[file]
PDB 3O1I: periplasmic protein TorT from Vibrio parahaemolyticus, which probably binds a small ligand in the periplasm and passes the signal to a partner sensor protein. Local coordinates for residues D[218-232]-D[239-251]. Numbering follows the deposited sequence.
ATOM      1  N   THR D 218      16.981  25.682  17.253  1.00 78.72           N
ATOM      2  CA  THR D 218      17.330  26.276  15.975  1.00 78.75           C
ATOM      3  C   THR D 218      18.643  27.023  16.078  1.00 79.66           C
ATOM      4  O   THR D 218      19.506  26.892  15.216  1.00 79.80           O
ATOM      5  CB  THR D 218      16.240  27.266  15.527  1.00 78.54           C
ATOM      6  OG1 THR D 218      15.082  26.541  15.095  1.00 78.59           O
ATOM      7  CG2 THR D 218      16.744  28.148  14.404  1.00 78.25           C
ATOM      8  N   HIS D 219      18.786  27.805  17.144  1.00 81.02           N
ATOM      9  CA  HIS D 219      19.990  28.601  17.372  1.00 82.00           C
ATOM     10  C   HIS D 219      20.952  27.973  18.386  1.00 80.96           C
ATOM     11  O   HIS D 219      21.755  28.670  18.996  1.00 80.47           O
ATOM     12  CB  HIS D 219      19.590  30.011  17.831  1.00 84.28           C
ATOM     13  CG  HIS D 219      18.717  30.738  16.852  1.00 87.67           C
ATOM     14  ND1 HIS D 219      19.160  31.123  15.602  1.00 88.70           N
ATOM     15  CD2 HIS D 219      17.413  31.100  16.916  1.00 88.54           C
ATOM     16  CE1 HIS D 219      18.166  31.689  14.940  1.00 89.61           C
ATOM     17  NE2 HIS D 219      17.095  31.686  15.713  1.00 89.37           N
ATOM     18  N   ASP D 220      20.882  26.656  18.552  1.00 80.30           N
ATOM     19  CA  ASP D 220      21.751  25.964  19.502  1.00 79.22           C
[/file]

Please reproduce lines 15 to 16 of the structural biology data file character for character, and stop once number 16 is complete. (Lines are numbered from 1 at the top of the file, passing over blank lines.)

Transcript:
ATOM     14  ND1 HIS D 219      19.160  31.123  15.602  1.00 88.70           N
ATOM     15  CD2 HIS D 219      17.413  31.100  16.916  1.00 88.54           C